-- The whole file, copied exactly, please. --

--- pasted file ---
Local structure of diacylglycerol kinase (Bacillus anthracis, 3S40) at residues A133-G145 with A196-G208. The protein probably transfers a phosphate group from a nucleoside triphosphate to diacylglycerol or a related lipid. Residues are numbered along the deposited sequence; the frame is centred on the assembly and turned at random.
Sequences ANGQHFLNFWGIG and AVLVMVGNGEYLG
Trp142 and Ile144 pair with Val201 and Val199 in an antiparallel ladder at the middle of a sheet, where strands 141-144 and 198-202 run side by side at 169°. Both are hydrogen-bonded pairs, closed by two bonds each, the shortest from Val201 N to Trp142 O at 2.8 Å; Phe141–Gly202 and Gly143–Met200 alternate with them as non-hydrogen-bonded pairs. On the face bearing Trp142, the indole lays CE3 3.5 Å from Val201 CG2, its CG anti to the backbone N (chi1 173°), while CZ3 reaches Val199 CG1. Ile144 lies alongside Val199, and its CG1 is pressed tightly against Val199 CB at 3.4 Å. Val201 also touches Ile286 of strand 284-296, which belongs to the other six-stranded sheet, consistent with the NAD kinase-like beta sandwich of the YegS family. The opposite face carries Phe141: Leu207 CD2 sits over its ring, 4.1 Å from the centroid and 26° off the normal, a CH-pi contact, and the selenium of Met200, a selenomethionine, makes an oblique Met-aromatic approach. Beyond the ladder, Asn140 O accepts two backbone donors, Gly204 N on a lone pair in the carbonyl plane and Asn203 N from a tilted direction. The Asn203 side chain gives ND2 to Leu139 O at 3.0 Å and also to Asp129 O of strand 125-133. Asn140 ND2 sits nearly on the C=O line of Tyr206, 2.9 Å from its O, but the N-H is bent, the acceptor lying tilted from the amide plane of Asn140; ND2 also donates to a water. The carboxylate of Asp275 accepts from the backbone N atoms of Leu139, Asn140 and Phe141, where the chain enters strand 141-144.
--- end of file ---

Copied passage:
Local structure of diacylglycerol kinase (Bacillus anthracis, 3S40) at residues A133-G145 with A196-G208. The protein probably transfers a phosphate group from a nucleoside triphosphate to diacylglycerol or a related lipid. Residues are numbered along the deposited sequence; the frame is centred on the assembly and turned at random.
Sequences ANGQHFLNFWGIG and AVLVMVGNGEYLG
Trp142 and Ile144 pair with Val201 and Val199 in an antiparallel ladder at the middle of a sheet, where strands 141-144 and 198-202 run side by side at 169°. Both are hydrogen-bonded pairs, closed by two bonds each, the shortest from Val201 N to Trp142 O at 2.8 Å; Phe141–Gly202 and Gly143–Met200 alternate with them as non-hydrogen-bonded pairs. On the face bearing Trp142, the indole lays CE3 3.5 Å from Val201 CG2, its CG anti to the backbone N (chi1 173°), while CZ3 reaches Val199 CG1. Ile144 lies alongside Val199, and its CG1 is pressed tightly against Val199 CB at 3.4 Å. Val201 also touches Ile286 of strand 284-296, which belongs to the other six-stranded sheet, consistent with the NAD kinase-like beta sandwich of the YegS family. The opposite face carries Phe141: Leu207 CD2 sits over its ring, 4.1 Å from the centroid and 26° off the normal, a CH-pi contact, and the selenium of Met200, a selenomethionine, makes an oblique Met-aromatic approach. Beyond the ladder, Asn140 O accepts two backbone donors, Gly204 N on a lone pair in the carbonyl plane and Asn203 N from a tilted direction. The Asn203 side chain gives ND2 to Leu139 O at 3.0 Å and also to Asp129 O of strand 125-133. Asn140 ND2 sits nearly on the C=O line of Tyr206, 2.9 Å from its O, but the N-H is bent, the acceptor lying tilted from the amide plane of Asn140; ND2 also donates to a water. The carboxylate of Asp275 accepts from the backbone N atoms of Leu139, Asn140 and Phe141, where the chain enters strand 141-144.